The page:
Some the best and worst decisions in my life have come about due to my inability to wait patiently.
And yes, if you’re reading the above and trying to parse out what it means for my personal life, we are still waiting for this baby to be born. He’s now
six days a WEEK past his due date–and counting.
The Great Baby Wait has reminded me how very bad I am with delayed gratification. You see, in my head is a massive Life Check List, containing things both big (write and publish next novel) and small (get tomatoes at store). And inside me is a drive to check things off this list. I love how good it feels to check things off! It’s like Saturday and the month of October and Christmas Eve all rolled together.
And while impatience has often been a motivating factor in good decisions, what I’ve learned these past two weeks is, when overindulged, it’s a terrible quality for a writer.
Right now, my inbox is crammed with sweet emails from friends, hoping this baby makes an appearance soon. And nearly all of them ask the same question: What are you doing with yourself?
With no work and no infant to care for, it’s really just me and my lazy Chihuahua all day, every day. I am refusing to squander this time–knowing all too well how precious it is–so instead I’m using it to work on my current writing project. Now, Alison of the Past would have been tempted to crank out a 100 new pages in a week, rushing through each day like it was my last on earth, thinking only of that big cosmic check mark she’d get. But instead, Gestating Me is trying to work slowly, work steadily–and I’ve been pretty amazed by the results.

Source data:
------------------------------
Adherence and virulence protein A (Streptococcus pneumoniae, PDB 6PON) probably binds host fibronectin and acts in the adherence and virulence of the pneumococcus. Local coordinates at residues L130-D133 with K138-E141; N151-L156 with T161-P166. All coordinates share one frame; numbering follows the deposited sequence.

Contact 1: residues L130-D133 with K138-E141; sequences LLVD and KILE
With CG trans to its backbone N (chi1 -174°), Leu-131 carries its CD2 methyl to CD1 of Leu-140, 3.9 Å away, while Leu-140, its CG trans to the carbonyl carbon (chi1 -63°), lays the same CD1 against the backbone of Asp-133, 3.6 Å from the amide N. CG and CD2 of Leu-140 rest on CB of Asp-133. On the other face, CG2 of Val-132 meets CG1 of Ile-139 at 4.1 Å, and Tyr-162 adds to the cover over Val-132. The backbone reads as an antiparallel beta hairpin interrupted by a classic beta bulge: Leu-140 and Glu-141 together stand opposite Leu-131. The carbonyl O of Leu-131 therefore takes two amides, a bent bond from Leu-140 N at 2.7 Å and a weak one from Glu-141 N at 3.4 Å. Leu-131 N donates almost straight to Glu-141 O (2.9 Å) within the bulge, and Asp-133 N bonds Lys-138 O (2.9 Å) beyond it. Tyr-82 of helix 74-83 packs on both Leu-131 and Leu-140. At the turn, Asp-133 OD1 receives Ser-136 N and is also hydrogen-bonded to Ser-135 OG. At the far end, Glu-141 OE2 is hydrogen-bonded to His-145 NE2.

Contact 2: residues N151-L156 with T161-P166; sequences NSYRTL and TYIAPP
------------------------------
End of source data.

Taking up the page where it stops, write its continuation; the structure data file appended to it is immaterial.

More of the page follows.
Have I gotten reams and reams of new pages written? Nope! But what I have gotten down on the page feels stronger, cleaner, and better. As an impatient writer, I’ve never been much of an editor. Editing to me is like eating your 5-7 servings of veggies every day. Do I know I need to? Yup! Do I want to? Nope! Do I ever hit this mark? Rarely.
But with this book and my newfound embrace of slowing down, I might finally be getting all those vegetables down. Every day I work on the book for a while, and then, I put it away. I go for long walks on the hills of San Francisco, I cook a lovely meal, I go to prenatal yoga, and I nap. And then tomorrow, I open up my computer and start the process again, moving small pieces of text around, ruthlessly deleting scenes that seemed clever yesterday and now reveal themselves to be what they really are: needless digressions bogging down the narrative.
The truth is: writing is the hare and editing is the tortoise. Writing can be fast and sloppy and too proud to look back. Editing is slower, wiser, and willing to turn around and start all over again just to get the path forward right.
To write a book that sings, you need to be both the hare and the tortoise. You must allow both beasts to sit at your computer and have their days to shine. You can neither be so paralyzed by editing that you cease to move forward (so many projects of mine have come to a screeching halt this very way) or so drunk on the speed of the hare that everything your fingers type seems like spun-gold thread.
If you had given me my druthers, this baby would have been born last week on his designated due date. Oh, the cosmic check mark that would have been! Have baby. CHECK! But having to wait for him has been a gift too, an unexpected check mark about learning the importance of slowing down, as a writer and a mom.